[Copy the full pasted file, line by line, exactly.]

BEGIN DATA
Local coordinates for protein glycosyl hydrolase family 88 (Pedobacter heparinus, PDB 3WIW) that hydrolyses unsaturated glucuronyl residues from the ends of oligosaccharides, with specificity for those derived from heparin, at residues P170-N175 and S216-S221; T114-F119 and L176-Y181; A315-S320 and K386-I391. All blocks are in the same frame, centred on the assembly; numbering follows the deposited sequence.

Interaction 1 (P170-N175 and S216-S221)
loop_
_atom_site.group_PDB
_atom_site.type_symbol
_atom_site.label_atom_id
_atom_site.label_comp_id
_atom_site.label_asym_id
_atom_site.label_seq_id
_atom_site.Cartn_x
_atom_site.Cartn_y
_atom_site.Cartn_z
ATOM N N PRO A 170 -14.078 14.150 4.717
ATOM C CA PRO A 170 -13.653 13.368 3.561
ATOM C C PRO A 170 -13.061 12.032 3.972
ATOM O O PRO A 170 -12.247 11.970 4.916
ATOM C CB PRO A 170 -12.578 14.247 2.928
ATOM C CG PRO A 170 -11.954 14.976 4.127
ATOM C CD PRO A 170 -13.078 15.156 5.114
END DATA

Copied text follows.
Local coordinates for protein glycosyl hydrolase family 88 (Pedobacter heparinus, PDB 3WIW) that hydrolyses unsaturated glucuronyl residues from the ends of oligosaccharides, with specificity for those derived from heparin, at residues P170-N175 and S216-S221; T114-F119 and L176-Y181; A315-S320 and K386-I391. All blocks are in the same frame, centred on the assembly; numbering follows the deposited sequence.

Interaction 1 (P170-N175 and S216-S221)
loop_
_atom_site.group_PDB
_atom_site.type_symbol
_atom_site.label_atom_id
_atom_site.label_comp_id
_atom_site.label_asym_id
_atom_site.label_seq_id
_atom_site.Cartn_x
_atom_site.Cartn_y
_atom_site.Cartn_z
ATOM N N PRO A 170 -14.078 14.150 4.717
ATOM C CA PRO A 170 -13.653 13.368 3.561
ATOM C C PRO A 170 -13.061 12.032 3.972
ATOM O O PRO A 170 -12.247 11.970 4.916
ATOM C CB PRO A 170 -12.578 14.247 2.928
ATOM C CG PRO A 170 -11.954 14.976 4.127
ATOM C CD PRO A 170 -13.078 15.156 5.114